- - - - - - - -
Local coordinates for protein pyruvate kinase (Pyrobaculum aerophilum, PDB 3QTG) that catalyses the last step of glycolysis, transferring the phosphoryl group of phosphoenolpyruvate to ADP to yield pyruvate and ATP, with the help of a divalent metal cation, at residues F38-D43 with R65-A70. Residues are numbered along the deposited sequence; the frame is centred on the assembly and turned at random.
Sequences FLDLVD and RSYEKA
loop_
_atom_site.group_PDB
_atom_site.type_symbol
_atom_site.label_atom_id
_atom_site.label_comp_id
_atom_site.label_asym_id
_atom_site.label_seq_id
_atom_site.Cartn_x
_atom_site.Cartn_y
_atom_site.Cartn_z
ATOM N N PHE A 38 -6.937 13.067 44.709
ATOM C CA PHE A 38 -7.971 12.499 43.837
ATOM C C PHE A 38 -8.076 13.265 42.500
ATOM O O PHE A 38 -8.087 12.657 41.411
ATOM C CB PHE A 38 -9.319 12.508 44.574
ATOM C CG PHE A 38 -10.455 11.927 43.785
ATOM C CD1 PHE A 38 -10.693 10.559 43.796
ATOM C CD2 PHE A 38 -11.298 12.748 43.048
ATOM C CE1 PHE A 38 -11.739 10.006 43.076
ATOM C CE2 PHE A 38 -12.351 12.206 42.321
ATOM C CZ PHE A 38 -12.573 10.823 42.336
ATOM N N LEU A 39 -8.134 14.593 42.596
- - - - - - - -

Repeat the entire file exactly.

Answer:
Local coordinates for protein pyruvate kinase (Pyrobaculum aerophilum, PDB 3QTG) that catalyses the last step of glycolysis, transferring the phosphoryl group of phosphoenolpyruvate to ADP to yield pyruvate and ATP, with the help of a divalent metal cation, at residues F38-D43 with R65-A70. Residues are numbered along the deposited sequence; the frame is centred on the assembly and turned at random.
Sequences FLDLVD and RSYEKA
loop_
_atom_site.group_PDB
_atom_site.type_symbol
_atom_site.label_atom_id
_atom_site.label_comp_id
_atom_site.label_asym_id
_atom_site.label_seq_id
_atom_site.Cartn_x
_atom_site.Cartn_y
_atom_site.Cartn_z
ATOM N N PHE A 38 -6.937 13.067 44.709
ATOM C CA PHE A 38 -7.971 12.499 43.837
ATOM C C PHE A 38 -8.076 13.265 42.500
ATOM O O PHE A 38 -8.087 12.657 41.411
ATOM C CB PHE A 38 -9.319 12.508 44.574
ATOM C CG PHE A 38 -10.455 11.927 43.785
ATOM C CD1 PHE A 38 -10.693 10.559 43.796
ATOM C CD2 PHE A 38 -11.298 12.748 43.048
ATOM C CE1 PHE A 38 -11.739 10.006 43.076
ATOM C CE2 PHE A 38 -12.351 12.206 42.321
ATOM C CZ PHE A 38 -12.573 10.823 42.336
ATOM N N LEU A 39 -8.134 14.593 42.596